9/9/11: I had to revise this post…when I’m tired I find myself defaulting into hyper-critical preachy mode, which is exactly what I DO NOT want to do…or be. Romans 12:21 says to overcome evil with good. This sounds simple enough, but I’ve developed the bad habit of responding to evil (or my perception of evil) with sarcasm, which often devolves into outright contempt. Not good. And certainly not conducive to overcoming evil.
So here’s the new version. A little less sarcastic and a little more good.
I flew into DC from the West Coast early this morning under the wispy remains of Hurricane Irene. While she has caused havoc elsewhere, Irene (whose name means peace) has singlehandedly driven out the oppressive heat and unrelenting humidity that has been hanging over the Capital for months. I am grateful for this silver lining.
When it comes to extreme weather, I firmly believe less is more. As Thomas Paine said, “Moderation in temper[ature] is always a virtue.”
Summer in DC creeps up on you. First you’re enjoying the balmy evenings and the fireflies and then you’re emptying the five-gallon tank in your industrial strength dehumidifier twice a day.
But today fall is in the air and everything just seems more normal…more tempered. Of course in DC, “normal” is a relative term. So if normal means being inundated with seventeen different issues in a single afternoon, then today is about as typical as it gets.
Sometimes I think people here take themselves way too seriously – myself included. I’m getting ready to leave my job of five years as a congressional staffer and I am astounded at the piles of paper I’ve produced – not to mention a hard drive full of assorted documents and thousands of e-mails. These all represent projects I invested my life in that are now, for the most part, forgotten. A few have been completed and celebrated, but so much of what I’ve done will be relegated to the recycle bin.
I’ve been through three congressional election cycles and each time I watched as the staffers whose bosses lost their seats had to clear out their spaces to make way for the new representatives. Huge trash and recycling bins would be parked outside the offices, filled to overflowing with suddenly meaningless work product. Endless hours – entire lives – reduced, reused and recycled…or hauled off in some dumpster to a landfill. Sobering.
Other times, I think we don’t take ourselves nearly seriously enough. We are human beings made in the image of a creative, passionate, awe-inspiring God. Yet too many of us wind up in a work environment and routine that is demeaning and demoralizing. I spent most of the last five years working in a cubicle. I don’t get cubicle world. I’ve said this before but couldn’t we come up with something more outside the box than…a box?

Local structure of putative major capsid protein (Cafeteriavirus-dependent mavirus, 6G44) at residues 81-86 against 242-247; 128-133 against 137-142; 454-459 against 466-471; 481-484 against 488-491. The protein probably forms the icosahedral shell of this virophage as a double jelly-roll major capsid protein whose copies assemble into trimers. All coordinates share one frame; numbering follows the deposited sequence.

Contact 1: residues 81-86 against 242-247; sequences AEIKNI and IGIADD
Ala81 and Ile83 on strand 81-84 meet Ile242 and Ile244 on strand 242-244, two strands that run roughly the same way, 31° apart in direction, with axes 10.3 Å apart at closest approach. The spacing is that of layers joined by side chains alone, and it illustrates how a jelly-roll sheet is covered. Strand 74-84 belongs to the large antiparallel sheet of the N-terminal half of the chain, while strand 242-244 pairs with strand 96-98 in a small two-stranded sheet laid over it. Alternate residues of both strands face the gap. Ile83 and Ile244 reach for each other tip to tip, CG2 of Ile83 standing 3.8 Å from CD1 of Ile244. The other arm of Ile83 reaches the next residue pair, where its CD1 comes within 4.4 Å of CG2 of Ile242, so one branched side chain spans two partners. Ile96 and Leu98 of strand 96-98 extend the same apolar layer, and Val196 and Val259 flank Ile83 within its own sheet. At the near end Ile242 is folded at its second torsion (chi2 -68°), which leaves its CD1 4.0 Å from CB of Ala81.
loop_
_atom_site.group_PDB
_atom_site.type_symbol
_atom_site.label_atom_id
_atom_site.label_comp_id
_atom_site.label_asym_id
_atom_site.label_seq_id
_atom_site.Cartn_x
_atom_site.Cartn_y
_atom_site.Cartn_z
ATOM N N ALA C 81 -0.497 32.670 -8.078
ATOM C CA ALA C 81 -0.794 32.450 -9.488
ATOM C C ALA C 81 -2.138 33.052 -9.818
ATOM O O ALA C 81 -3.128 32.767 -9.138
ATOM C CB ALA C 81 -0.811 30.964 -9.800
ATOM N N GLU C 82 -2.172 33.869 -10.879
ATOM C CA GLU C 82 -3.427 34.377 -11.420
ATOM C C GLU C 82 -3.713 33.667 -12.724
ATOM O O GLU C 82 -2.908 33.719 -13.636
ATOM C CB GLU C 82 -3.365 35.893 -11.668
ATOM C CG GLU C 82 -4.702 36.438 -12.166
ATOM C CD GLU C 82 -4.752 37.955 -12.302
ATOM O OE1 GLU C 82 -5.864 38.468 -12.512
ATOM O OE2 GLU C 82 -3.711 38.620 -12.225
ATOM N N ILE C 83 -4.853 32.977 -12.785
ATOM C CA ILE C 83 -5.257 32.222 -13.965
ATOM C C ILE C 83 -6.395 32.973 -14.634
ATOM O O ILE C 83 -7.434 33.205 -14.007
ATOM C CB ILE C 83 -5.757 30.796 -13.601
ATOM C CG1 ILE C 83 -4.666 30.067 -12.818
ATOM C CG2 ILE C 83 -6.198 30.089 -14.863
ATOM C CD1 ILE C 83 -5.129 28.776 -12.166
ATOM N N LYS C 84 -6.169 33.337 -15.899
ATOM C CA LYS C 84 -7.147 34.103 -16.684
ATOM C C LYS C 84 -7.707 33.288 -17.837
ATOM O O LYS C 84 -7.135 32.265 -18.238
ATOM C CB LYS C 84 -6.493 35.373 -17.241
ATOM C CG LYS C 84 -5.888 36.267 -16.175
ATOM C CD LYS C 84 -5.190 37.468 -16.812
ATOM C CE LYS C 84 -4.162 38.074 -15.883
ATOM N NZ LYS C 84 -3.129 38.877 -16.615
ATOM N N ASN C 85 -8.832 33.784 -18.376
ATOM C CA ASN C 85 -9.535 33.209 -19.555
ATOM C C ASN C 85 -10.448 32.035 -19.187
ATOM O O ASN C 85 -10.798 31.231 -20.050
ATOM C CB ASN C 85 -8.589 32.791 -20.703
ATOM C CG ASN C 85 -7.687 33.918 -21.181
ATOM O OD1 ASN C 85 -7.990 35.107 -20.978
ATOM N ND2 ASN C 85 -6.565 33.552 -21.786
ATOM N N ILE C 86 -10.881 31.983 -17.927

Taking your life – my life – seriously means taking the time to think…and pray. You may disagree with me on this, but I believe we are wired to be in constant communication with the One who made us. He is the Server and we are the workstations…or something like that. While Socrates said the unexamined life is not worth living, you have to have something objective to examine your life against – some standard or ideal that exists outside of your own mind. A fruitful thought and prayer life isn’t the product of a five-minute daily meditation or even fifteen minutes of morning “quiet time.” As my best friend often says, “there’s just no substitute for taking time to think about things.”
During my tenure as a staffer, I heard lots of complaints that Congress doesn’t do enough. I disagree. Congress does plenty, but people here simply don’t have the the time to fully contemplate what – and why – they are doing. It used to be that gravitas was a virtue. Now we’re all about momentum and efficiency. Decisions are made and legislation is drafted, passed, signed and enacted…often without reflecting on the full scope of consequences.
If less really is more, than maybe Congress should start doing its fair share.
By the way, my favorite bill ever was last year’s H.Con.Res. 155: the “Complaint Free Wednesday” Resolution, which asks Americans to refrain from complaining on the Wednesday before Thanksgiving so they can reflect on the maxim that “having a positive life begins with having a positive attitude.” Yes. And maybe we should ask Anthony Robbins and Deepak Chopra to solve our national debt crisis and authorize a defense budget.
Okay, a little sarcasm leaked out there. I’ll work on getting gooder.
In the meantime, I’m going to follow the path of Irene and downgrade my activity. It is time for me to learn to do less…and become more.
“If men of wisdom and knowledge, of moderation and temperance, of patience, fortitude and perseverance, of sobriety and true republican simplicity of manners, of zeal for the honour of the Supreme Being and the welfare of the commonwealth; if men possessed of these other excellent qualities are chosen to fill the seats of government, we may expect that our affairs will rest on a solid and permanent foundation.” Samuel Adams